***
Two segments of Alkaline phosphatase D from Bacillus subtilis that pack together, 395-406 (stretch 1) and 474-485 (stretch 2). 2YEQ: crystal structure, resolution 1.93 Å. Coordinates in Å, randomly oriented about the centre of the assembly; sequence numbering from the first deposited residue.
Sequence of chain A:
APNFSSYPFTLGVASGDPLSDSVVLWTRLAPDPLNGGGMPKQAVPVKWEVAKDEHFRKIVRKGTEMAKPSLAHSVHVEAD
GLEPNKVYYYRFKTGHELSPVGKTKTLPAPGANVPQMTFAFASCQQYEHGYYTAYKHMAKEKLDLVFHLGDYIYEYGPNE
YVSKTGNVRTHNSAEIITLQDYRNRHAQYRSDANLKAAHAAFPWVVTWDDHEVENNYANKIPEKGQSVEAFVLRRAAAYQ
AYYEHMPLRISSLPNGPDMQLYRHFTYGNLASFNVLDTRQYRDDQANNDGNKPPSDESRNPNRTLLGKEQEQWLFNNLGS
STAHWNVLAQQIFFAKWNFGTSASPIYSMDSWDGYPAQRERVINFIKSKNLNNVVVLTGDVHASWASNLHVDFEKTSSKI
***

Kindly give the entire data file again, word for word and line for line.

Two segments of Alkaline phosphatase D from Bacillus subtilis that pack together, 395-406 (stretch 1) and 474-485 (stretch 2). 2YEQ: crystal structure, resolution 1.93 Å. Coordinates in Å, randomly oriented about the centre of the assembly; sequence numbering from the first deposited residue.
Sequence of chain A:
APNFSSYPFTLGVASGDPLSDSVVLWTRLAPDPLNGGGMPKQAVPVKWEVAKDEHFRKIVRKGTEMAKPSLAHSVHVEAD
GLEPNKVYYYRFKTGHELSPVGKTKTLPAPGANVPQMTFAFASCQQYEHGYYTAYKHMAKEKLDLVFHLGDYIYEYGPNE
YVSKTGNVRTHNSAEIITLQDYRNRHAQYRSDANLKAAHAAFPWVVTWDDHEVENNYANKIPEKGQSVEAFVLRRAAAYQ
AYYEHMPLRISSLPNGPDMQLYRHFTYGNLASFNVLDTRQYRDDQANNDGNKPPSDESRNPNRTLLGKEQEQWLFNNLGS
STAHWNVLAQQIFFAKWNFGTSASPIYSMDSWDGYPAQRERVINFIKSKNLNNVVVLTGDVHASWASNLHVDFEKTSSKI